AN audacious 35-footer for eagle and a brilliant 19-year-old Italian ensured Rory McIlroy won his second money list of the season in appropriately premature style yesterday.
THANKS to his own 65 and Matteo Manassero's play-off victory at the Singapore Open, the Irishman could celebrate securing the Harry Vardon Trophy with two events remaining. And so McIlroy emulated Luke Donald's feat in topping the earnings standings on both the US and European tours.
Donald was quick to send his congratulations, crooning about his young friend's 'incredible year'. McIlroy has won his second major, three other coveted American events and taken the mantle of world No 1. Incredible, indeed.
After being pipped by Lee Westwood in 2009 and Donald in 2011, McIlroy had targeted the Race to Dubai. "It really is hugely satisfying to finally become the European No 1, especially after finishing second two of the last three years," said McIlroy, after becoming the Order of Merit's youngest winner since Sandy Lyle in 1980.
"Winning the USPGA already made it a fabulous season, but then to follow Luke Donald in becoming No 1 in both Europe and the States is the icing on the cake," McIlroy said. "I set myself a number of ambitious goals at the start of the year, and to have ticked so many of the boxes feels great." At just 23, he must be running out of boxes.
Sunday's six-under in Singapore was testament to McIlroy's quality as he made the required leap to third place outright to afford himself the luxury of playing in Hong Kong this week and then at the Dubai finale next week already guaranteed the £630,000 bonus. The monster putt of the par-five was to prove all important, with Thomas Bjorn finishing one behind in fourth.
McIlroy still had to wait to see whether Louis Oosthuizen could beat Manassero in a play-off and keep the money race alive in the minds of the mathematicians. But the young man from Verona also eagled the 18th, putting a 12-footer on the third sudden-death hole to deny the South African.
The champagne was well and truly off the ice, although, typically, McIlroy sought to downplay his achievement. "The money list has been cheapened a little bit by not having the leading players at events towards the end of the year," said McIlroy, who himself skipped last week's HSBC WGC Champions event. "It's still an award for consistency and you need to play well throughout the year in all the tournaments you attend.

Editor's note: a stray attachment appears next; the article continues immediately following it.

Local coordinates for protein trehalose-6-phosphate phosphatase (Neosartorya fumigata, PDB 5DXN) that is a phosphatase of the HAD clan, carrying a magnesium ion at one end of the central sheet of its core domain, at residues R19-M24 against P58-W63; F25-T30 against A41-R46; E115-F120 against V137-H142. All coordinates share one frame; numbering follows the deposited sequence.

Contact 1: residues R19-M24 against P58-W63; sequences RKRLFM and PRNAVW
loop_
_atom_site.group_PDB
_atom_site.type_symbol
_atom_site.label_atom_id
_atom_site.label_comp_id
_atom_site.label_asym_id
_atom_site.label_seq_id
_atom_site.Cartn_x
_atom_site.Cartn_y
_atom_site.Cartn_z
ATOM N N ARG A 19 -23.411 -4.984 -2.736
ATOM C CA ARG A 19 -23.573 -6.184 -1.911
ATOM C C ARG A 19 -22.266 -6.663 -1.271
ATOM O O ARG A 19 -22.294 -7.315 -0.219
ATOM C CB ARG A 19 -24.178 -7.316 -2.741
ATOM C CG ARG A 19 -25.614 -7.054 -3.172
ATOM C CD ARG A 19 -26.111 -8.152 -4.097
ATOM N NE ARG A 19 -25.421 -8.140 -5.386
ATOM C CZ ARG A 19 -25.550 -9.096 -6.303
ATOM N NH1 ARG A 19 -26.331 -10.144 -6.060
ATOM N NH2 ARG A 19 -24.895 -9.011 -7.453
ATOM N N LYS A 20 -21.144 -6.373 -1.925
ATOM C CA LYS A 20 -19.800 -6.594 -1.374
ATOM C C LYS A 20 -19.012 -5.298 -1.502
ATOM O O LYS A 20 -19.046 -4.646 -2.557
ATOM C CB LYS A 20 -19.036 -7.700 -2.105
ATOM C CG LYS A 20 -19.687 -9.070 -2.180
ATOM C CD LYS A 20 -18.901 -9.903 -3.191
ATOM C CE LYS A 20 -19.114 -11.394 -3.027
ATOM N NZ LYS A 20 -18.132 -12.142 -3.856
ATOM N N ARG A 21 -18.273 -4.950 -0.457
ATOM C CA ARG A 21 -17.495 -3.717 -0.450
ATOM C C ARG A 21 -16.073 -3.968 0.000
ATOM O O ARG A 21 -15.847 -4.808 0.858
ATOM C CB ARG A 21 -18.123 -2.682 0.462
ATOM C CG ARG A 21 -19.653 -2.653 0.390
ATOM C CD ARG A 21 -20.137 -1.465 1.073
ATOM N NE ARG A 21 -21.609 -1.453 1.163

"I am going to end up playing 13 or 14 events on the European Tour this year. That's obviously a lot less than a lot of other people but I have played in the bigger tournaments with the higher prize funds, which has allowed me to get to the top."
His outstanding talent has helped as well. When McIlroy comes to reflect on his career, he may think of 2012 as one of the most significant years. For now, however, he is keen to press on into 2013.
"I've got a healthy lead in the world rankings, but with so many very good players on both sides of the Atlantic this winter break will not be a time to be resting on my laurels," said McIlroy.
"Colin Montgomerie won eight Order of Merits and I have won one, so there is plenty of ground to make up. Also Jack Nicklaus won 18 majors and I now have my name on two, so targeting the majors will still be my main focus next season."
Of course, this was just as important a day for Manassero. Two years ago, he became the Tour's youngest-ever winner at 17, but an indifferent season had caused him to slip from 29th in the world to 85th. "It's been very frustrating at times," said the Italian, who shot a final-round 69 for a 13 under total. "I had to be more clear in my mind thinking that I started my career really well, but it's very early. I've got many years."
This was Manassero's third title and took his career earnings to more than £2.5million. Not bad for a teenager who believes he has endured a slump.